“The organizers like to provide slides for people who can’t make every session,” The volunteer’s phrasing suggested a memorized script.
“I’m afraid you just had to be here!” I replied sunnily. “Tell you what, I’ll email them an essay on the topic.”
There are a growing number of us live-drawing our talks. With the rise of sketchnoting and visual thinking, more people than ever have enough visual literacy to represent their ideas on paper… or flipcharts, or a projected ipad.
In Draw Your Future, Patti Dobrowolski uses a massive paper canvas to illustrate her talk. She draws out each key idea as she explains it. Sketchnoters have been live sketching talks other people give for some time, but Patti drew her own, and it’s incredibly effective.
- Audiences LOVE to watch people draw. Bob Ross taught us that. I have no idea why drawing is so mesmerizing, but I know from my travels that if I stop and sketch, someone will come and rubberneck. It doesn’t matter if it’s a good drawing or a bad one, if you are drawing, people will watch you like a mongoose eying a cobra.
- You can see the entire talk. With slides, you can only see one slide at a time, and you have to reply on the audience’s memory to make connections. Patti’s giant canvas approach (pioneered by Dave Sibbert)gives the audience the ability to see all the points at once and how they are related.
I teach an entrepreneurship class at California College of the Arts, and my students have to present every single week. One group bravely tried a different style every week. My favorite week was the one where they drew the entire presentation out on a long whiteboard in our classroom.
They used many of the smart tricks used by live sketchers everywhere:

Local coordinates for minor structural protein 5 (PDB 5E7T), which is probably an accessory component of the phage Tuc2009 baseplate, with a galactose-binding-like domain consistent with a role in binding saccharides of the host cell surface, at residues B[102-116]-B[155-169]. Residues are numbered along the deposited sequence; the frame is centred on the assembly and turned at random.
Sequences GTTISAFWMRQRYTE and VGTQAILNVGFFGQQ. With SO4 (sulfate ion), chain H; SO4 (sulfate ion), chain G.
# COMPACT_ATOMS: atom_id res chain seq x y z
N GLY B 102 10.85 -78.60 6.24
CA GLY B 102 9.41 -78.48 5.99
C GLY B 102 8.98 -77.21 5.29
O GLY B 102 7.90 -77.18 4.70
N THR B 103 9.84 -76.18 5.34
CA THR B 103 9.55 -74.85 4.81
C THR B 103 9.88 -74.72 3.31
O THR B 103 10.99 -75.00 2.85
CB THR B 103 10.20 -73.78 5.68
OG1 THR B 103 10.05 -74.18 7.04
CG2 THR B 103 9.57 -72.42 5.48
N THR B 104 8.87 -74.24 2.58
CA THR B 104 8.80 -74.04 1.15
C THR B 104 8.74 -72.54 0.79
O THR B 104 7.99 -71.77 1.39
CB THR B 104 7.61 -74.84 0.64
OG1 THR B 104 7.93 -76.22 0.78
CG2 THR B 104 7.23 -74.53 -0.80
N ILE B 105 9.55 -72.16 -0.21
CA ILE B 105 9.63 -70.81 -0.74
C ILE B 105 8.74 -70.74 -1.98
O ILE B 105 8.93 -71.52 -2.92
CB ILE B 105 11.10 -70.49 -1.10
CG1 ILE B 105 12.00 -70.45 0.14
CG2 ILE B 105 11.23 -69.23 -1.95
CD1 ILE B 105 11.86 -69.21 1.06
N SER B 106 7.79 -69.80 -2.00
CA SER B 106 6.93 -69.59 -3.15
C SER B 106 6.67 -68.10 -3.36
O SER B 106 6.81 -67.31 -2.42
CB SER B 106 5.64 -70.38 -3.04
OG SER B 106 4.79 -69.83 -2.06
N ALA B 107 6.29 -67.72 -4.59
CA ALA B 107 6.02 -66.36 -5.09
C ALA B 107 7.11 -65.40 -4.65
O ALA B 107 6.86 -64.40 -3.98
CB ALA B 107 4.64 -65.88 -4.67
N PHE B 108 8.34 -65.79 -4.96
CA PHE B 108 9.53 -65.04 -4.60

- Predraw parts of your canvas. Having a layout guides your talk and provides a blueprint. Pre-drawing acts both to remind you what’s next and to tease the audience with a glimpse of what’s to come.
- Keep it simple. Don’t draw everything, draw the key points. Use recognizable icons.
- Practice every drawing. You can’t figure out how to draw an envelope or a shopping cart for the first time when you are on stage. Plan what you will draw and how you’ll render it. Practice until it’s effortless.
- Use a limited set of colors. Switching markers takes time, can look awkward, and results in a messy canvas anyhow. Restraint is your friend.
You don’t have to be any good at drawing to use it to support your point. Check out Simon Sinek’s “Start with Why.”
He only draws circles. They aren’t even good circles. They are more of ovals. And his handwriting and spelling is atrocious. IT DOESN’T MATTER. His message is clear and memorable. His drawing bangs home his points.
He does a lot with very little. You can too.
You can Live-draw your talks two different ways: on the wall or projected on screen.
On the wall.
First, make sure you have a wall. This may sound funny, but most stages don’t have a wall to hang a large sheet of paper on. You can use a flipchart easel, but it shakes.
Graham Shaw hugs his flipchart. You can see him doing it in his TEDx talk, Why people believe they can’t draw — and how to prove they can.
This presses the easel down, giving it stability. It also keeps him from turning his back on the audience.
There are times when the walls are not an option.
At Stanford, I teach in a room in Lathrop Library that is full of pillars blocking the sightlines. Luckily, it also has monitors on every wall. If I draw on the whiteboard, my students crane their necks and struggle to keep up. If I project, everyone can see.
You may also get a room with no viable walls, or a hotel that will not let you hang anything on the walls (I have had this happen.) You may have to project your drawings.
If you want to project your drawing on screen, you can either use a document camera or a touch-screen device. Drawing on a touch screen is harder and less precise. A document camera is a way to turn any piece of paper into an overhead projector (remember those!) You can watch Dave Gray use it in this video.